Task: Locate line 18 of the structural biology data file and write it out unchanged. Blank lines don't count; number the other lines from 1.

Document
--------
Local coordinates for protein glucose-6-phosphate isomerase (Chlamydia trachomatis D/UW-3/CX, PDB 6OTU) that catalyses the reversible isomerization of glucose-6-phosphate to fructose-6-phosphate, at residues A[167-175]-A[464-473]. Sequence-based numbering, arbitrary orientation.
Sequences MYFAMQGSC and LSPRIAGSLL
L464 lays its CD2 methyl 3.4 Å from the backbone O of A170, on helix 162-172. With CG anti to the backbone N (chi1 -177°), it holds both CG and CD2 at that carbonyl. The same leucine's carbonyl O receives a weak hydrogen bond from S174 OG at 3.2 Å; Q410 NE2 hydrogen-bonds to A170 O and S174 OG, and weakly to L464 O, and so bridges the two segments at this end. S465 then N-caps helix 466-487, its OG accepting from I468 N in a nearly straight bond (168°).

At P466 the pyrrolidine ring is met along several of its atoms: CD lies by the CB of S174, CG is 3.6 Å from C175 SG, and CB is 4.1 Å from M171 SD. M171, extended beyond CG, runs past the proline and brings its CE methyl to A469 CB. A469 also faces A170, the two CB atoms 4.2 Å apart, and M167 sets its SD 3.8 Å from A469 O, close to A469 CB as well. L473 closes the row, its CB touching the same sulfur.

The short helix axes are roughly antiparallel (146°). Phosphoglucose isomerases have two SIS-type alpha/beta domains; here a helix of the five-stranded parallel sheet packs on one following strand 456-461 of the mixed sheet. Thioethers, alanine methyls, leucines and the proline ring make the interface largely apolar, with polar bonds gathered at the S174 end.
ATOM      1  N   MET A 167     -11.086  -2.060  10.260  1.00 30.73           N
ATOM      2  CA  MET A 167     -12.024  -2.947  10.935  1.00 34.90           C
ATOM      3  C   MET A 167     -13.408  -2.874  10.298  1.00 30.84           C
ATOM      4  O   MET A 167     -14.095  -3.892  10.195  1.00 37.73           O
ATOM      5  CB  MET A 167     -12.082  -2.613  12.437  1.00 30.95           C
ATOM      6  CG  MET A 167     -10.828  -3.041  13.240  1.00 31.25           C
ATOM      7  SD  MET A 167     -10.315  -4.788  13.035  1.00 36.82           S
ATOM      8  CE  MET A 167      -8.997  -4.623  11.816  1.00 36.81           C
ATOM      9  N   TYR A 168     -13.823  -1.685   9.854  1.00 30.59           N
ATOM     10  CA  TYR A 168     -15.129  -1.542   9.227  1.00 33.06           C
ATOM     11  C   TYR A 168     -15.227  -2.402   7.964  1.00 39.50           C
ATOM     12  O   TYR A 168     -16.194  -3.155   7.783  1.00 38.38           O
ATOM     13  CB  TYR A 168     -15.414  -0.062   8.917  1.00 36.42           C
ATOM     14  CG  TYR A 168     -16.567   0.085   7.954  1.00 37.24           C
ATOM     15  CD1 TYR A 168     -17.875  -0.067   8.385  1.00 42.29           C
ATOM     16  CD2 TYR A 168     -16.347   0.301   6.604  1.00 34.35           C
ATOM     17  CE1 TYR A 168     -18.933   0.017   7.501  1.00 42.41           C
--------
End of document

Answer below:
ATOM     13  CB  TYR A 168     -15.414  -0.062   8.917  1.00 36.42           C